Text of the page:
Sinking bottled water in Edwards
July 19, 2010
Edwards – Even for 9-year-old Caroline Jones, buying bottled water is a hard habit to break, she says. But after seeing the movie “Tapped,” she’s telling everyone she knows to stop buying it and just to drink water from the sink.
“The movie talks about how companies, like Nestle, are taking water away from beautiful lakes, water that we could just get out of our faucets,” Caroline says. “It’s wasting water and wasting plastic just to bottle it.”
Directed by Stephanie Soechtig and from the producers of “Who Killed the Electric Car” and “I.O.U.S.A,” “Tapped” is a documentary that takes a behind-the-scenes look into the world of bottled water, an $800 billion global industry that makes its money buying and selling back a natural resource that many consider a basic human right.
The film explores the many ecological problems associated with the bottled water business, from the plastic production at oil refineries, to the leaching of chemicals like BPA (an estrogen-mimicking chemical) into our bodies and environment, to how plastic bottles wind up in our oceans causing pollution. According to the film, it takes approximately 500 million gallons of oil to create the plastic bottles and to transport bottled water all around the world. The number is growing every year.
Following the path of bottled water, the movie paints a portrait of the lives and communities affected by the industry, including the politicians, lobbyists and activists who are caught at the intersection of big business and the public’s right to water.
On Wednesday, at 7 p.m., the Eagle River Watershed Council will show a free screening of “Tapped” at the Battle Mountain High School auditorium in hopes of educating the community on the ecological and social problems associated with the industry.
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“I was shocked to learn how bottled water negatively affects small communities,” said Elena Jones, Caroline’s mom, and the Watershed Council’s events and finance coordinator. “These companies produce bottled water seven days a week, around the clock, even during a drought. Water is depleted, and that really bothers me.”
As “Tapped” illustrates, 90 percent of the U.S. has safe, clean and some of the best drinking water in the world. Yet, people continue to buy bottled water, and at 1,900 times the cost of tap water. One of the ironies surrounding bottled water is that many of the popular brands on supermarket shelves – about 40 percent – are bottling that same, great municipal water and reselling it. Some companies run it through another filter, others do absolutely nothing to it.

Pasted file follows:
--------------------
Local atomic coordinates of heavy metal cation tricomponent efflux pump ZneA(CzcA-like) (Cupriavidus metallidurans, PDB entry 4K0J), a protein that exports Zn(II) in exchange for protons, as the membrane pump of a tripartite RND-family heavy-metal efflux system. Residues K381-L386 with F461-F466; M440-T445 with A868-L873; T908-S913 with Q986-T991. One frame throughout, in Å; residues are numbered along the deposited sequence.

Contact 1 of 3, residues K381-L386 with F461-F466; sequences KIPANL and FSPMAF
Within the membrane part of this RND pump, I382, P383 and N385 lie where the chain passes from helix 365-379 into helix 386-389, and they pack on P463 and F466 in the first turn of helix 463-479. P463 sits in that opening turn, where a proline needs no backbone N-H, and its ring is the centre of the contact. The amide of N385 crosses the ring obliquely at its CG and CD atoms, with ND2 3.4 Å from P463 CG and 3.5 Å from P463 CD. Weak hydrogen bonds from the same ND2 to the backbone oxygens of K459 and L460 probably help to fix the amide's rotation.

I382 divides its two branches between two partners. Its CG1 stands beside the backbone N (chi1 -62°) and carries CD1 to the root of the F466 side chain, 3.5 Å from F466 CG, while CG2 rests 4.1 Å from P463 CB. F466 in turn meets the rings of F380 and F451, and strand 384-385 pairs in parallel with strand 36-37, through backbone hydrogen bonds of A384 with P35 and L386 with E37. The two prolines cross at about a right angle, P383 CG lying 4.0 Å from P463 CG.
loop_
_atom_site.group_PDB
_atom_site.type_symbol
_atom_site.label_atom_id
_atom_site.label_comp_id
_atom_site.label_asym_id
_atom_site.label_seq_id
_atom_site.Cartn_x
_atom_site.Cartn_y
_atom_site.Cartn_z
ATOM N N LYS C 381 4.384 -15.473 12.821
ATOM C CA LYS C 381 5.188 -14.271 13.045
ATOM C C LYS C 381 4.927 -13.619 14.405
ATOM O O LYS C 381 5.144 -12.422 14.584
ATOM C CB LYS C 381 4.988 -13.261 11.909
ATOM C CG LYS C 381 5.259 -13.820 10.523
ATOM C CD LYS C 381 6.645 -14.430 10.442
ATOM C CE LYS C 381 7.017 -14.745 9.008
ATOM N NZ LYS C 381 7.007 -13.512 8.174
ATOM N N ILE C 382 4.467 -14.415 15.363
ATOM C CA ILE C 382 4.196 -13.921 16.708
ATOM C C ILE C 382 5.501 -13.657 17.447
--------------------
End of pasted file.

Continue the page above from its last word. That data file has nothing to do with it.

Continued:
“If you needed to buy bottled water, we would have told you a long time ago,” said Todd Fessenden, Eagle River Water and Sanitation Distritct’s (ERWSD) water division manager.
This is somewhat of an inside joke for public water suppliers because if our local drinking water ever became contaminated, like a bacteria outbreak, the state could mandate an order for the public to boil all its water from the tap. In a situation where boiling can’t take care of the problem, like certain chemical or unknown contamination, then the state would require a “bottled water order,” and ERWSD would advise all its customers to buy bottled water.
The truth is Eagle County residents are extremely blessed with not only safe drinking water, but “great drinking water due to great source water,” says Diane Johnson, community relations manager for ERWSD. “Most communities are downstream of many other users, but in the valley, it’s very minimal. Our water is primarily snow melt and folks in Eagle County get one of the first uses of that water.”
ERWSD maintains four public water systems in the valley and supplies public water to Vail, Avon, Arrowhead, Bachelor Gulch, Beaver Creek, Berry Creek, Cordillera, Eagle-Vail, and Edwards, plus, is the contract operator for the Holland Creek Metropolitan District (Red Sky Ranch) and Town of Red Cliff systems.
Living at the headwaters, it’s mind-boggling why people would buy cases and cases of bottled water at Costco, but they do. Part of it is marketing on behalf of huge corporations like Nestle, Coca-Cola and Pepsi; the other part is a general lack of knowledge that our public water is safe. The Watershed Council is hoping “Tapped” will shed some light on the situation.
“I hope people come out and see the movie and go away knowing how they can make small, positive changes in their life when it comes to water,” Jones said.
Freelance writer Cassie Pence is passionate about living a more sustainable lifestyle. She and her husband, Captain Vacuum, own Organic Housekeepers, a green cleaning company. Contact her at firstname.lastname@example.org.